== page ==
The band's fourth full-length album, Ordo ad Chao (Latin for "Order to Chaos"), was released in April 2007. Ordo ad Chao contained a much rawer sound than the rest of the band's recent work; the drums were not equalized and the mix was notably bass-heavy against black metal convention. The album continued the band's experiments with unorthodox song structures, with "Illuminate Eliminate," at 9:40, the band's second longest track (behind Grand Declaration of War’s "Completion in Science of Agony (Part I)" at 9:44). The album received strong reviews and was the band's highest-charting album, peaking at No. 12 on the Norwegian charts. In early 2008 Ordo Ad Chao won a Spellemannprisen, an award from the largest and oldest of Norway's music awards shows, for Best Metal Album of 2007.

In April 2008, Blasphemer announced his plans to leave the band, expressing a lack of desire to continue despite satisfaction with their accomplishments.[42][43] He played European festival dates over the following months, with his last performance in the group coming in August. He thereafter continued work with the Portuguese band Ava Inferi.[42] This marked the departure of the musician credited with the bulk of the musical composition of the band's three most recent studio albums.

After Blasphemer's departure (2008–present)[edit]

Statements of imminent touring plans were announced on the band's web page a few weeks after their final dates with Blasphemer. In October 2008, Krister Dreyer ("Morfeus") of Dimension F3H and Limbonic Art joined the group as touring guitarist for their upcoming South America Fucking Armageddon tour.

The band toured through late 2008 and 2009 with this lineup, prior to announcing Summer 2009 dates with Silmaeth, a French musician, as a second touring guitar. In November 2009, the band was arrested in Tilburg, Netherlands, after destroying a hotel room while on tour.[44] Norwegian guitarist Teloch replaced Silmaeth in February 2011,[45] and performed with the group before departing the following year.

According to Necrobutcher, a new Mayhem album is in the works.[46] In a message from Hellhammer on Mayhem's Facebook page (dated August 2, 2013), the band is currently "recording drums for the new Mayhem record; 7 trax down; 6 to go".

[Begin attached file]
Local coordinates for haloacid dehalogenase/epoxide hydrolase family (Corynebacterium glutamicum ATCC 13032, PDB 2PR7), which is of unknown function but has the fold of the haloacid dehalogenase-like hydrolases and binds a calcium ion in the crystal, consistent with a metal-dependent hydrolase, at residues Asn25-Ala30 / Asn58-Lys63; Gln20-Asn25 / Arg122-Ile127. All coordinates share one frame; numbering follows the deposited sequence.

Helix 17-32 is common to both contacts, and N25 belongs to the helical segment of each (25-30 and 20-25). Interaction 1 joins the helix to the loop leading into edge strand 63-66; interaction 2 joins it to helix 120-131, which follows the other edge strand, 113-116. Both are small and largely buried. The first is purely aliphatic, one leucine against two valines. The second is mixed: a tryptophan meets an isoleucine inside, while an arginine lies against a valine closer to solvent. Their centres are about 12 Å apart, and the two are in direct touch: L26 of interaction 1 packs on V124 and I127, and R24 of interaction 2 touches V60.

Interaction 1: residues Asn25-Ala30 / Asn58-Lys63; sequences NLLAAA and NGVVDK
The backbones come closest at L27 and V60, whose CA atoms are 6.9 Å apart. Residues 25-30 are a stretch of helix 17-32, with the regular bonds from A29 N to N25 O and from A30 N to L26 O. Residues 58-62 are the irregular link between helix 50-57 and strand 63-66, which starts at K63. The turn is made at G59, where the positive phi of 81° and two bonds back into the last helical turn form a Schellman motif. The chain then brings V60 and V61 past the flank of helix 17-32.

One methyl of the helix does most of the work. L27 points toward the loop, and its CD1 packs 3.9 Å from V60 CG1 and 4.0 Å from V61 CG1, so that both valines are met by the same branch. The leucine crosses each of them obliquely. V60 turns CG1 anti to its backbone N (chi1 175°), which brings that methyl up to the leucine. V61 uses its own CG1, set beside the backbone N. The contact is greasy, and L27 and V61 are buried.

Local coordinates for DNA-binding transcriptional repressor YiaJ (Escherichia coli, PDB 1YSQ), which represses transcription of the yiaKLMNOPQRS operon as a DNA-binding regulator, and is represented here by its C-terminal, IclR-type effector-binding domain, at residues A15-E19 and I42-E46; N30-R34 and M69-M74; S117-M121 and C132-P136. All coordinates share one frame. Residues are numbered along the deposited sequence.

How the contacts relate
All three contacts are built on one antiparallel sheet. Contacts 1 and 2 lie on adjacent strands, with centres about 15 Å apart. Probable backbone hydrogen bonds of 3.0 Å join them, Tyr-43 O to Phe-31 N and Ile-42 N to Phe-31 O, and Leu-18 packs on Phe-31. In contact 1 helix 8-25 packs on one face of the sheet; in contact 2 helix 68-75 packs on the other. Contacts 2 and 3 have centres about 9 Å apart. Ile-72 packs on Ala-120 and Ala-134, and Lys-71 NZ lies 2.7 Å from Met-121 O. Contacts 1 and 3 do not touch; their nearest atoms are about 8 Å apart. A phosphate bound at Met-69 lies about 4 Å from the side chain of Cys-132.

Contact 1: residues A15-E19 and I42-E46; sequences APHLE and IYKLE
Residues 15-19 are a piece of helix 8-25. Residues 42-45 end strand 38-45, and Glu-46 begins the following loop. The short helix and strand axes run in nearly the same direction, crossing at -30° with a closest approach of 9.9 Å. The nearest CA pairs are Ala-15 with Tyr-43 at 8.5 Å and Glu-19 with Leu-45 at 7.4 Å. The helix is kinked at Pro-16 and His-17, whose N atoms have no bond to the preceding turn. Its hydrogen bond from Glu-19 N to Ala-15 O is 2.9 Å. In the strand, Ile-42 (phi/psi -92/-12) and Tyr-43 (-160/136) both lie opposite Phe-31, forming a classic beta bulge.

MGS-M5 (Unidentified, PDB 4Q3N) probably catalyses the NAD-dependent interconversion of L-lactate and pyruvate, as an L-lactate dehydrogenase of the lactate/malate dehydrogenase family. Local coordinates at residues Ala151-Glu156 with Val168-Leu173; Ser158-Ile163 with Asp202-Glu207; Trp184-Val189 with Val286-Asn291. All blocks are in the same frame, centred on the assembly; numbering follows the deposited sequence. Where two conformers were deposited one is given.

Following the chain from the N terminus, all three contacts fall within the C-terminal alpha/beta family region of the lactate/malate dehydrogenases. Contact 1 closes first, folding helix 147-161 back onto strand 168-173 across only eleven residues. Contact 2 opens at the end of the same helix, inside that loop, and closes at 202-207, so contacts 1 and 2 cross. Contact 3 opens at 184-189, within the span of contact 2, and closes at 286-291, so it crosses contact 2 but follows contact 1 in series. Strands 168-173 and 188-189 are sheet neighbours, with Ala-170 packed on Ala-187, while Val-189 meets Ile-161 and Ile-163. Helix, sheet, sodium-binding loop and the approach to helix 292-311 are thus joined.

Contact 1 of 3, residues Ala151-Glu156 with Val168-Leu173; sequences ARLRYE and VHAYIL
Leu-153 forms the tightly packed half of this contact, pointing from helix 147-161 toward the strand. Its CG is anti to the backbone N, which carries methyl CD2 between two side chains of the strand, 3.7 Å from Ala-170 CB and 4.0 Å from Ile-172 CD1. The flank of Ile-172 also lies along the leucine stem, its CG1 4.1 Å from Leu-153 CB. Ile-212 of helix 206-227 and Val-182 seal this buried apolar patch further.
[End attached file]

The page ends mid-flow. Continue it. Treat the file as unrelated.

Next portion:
As of November 2013, the new album is being mixed, with an early 2014 release date expected.[47] On February 18, 2014 it was announced that Mayhem will release a new album in May, with a new song "Psywar" made available for streaming.[48]

It was announced on 20 February by the band's record label, Season of Mist, that the new album will be entitled Esoteric Warfare, and will be released on June 6th.[49] This marks the first Mayhem studio effort since Blasphemer's departure and Teloch's permanent status in the band.

Band members[edit]

Lineups[edit]

  • Note: Mayhem was inactive during 1994.

Timeline[edit]

Discography[edit]

Main studio releases

Videography[edit]

  • Live in Ski (1986)
  • Rehearsal 1988 (1988)
  • Live in Bischofswerda (1998)
  • European Legions: Live in Marseille 2000 (2001)
  • Mayhem - Cult of Aggression (Norwegian/Swedish documentary by Stefan Rydehed) (2002)
  • Appearance in Metal: A Headbanger's Journey (2005)
  • Appearance in BBC One World episode Death Metal Murders (2005)
  • Pure Fucking Mayhem (English documentary by Stefan Rydehed) (2008)
  • Until the Light Takes Us (American documentary by Aaron Aites/Audrey Ewell) (2008)

Bibliography[edit]

References[edit]

  1. ^ Typhon (1993). "Euronymous' final words". Retrieved 2010-05-05. 
  2. ^ Pure Fucking Mayhem, dir. Stefan Rydehed, Prophecy Productions, 2008
  3. ^ Jon Kristiansen: Metalion: The Slayer Mag Diaries. Brooklyn, NY: Bazillion Points Books 2011, p. 39.
  4. ^ The Dark Past.
  5. ^ a b c "Mayhem - Encyclopaedia Metallum". The Metal Archives. 2002-07-15. Retrieved 2014-01-03. 
  6. ^ "Øystein 'Euronymous' Aarseth". June 1992. Retrieved 10 October 2009. "Well, the original idea was to make a specialist shop for metal in general, but that's a long time ago. Normal metal isn't very popular any more, all the children are listening to 'death' metal now. I'd rather be selling Judas Priest than Napalm Death, but at least now we can be specialized within 'death' metal and make a shop where all the trend people know that they will find all the trend music. This will help us earning money so that we can order more EVIL records to the evil people. But no matter how shitty music we have to sell, we'll make a BLACK METAL look on the shop, we've had a couple of 'actions' in churches lately, and the shop is going to look like a black church in the future. We've also thought about having total darkness inside, so that people would have to carry torches to be able to see the records."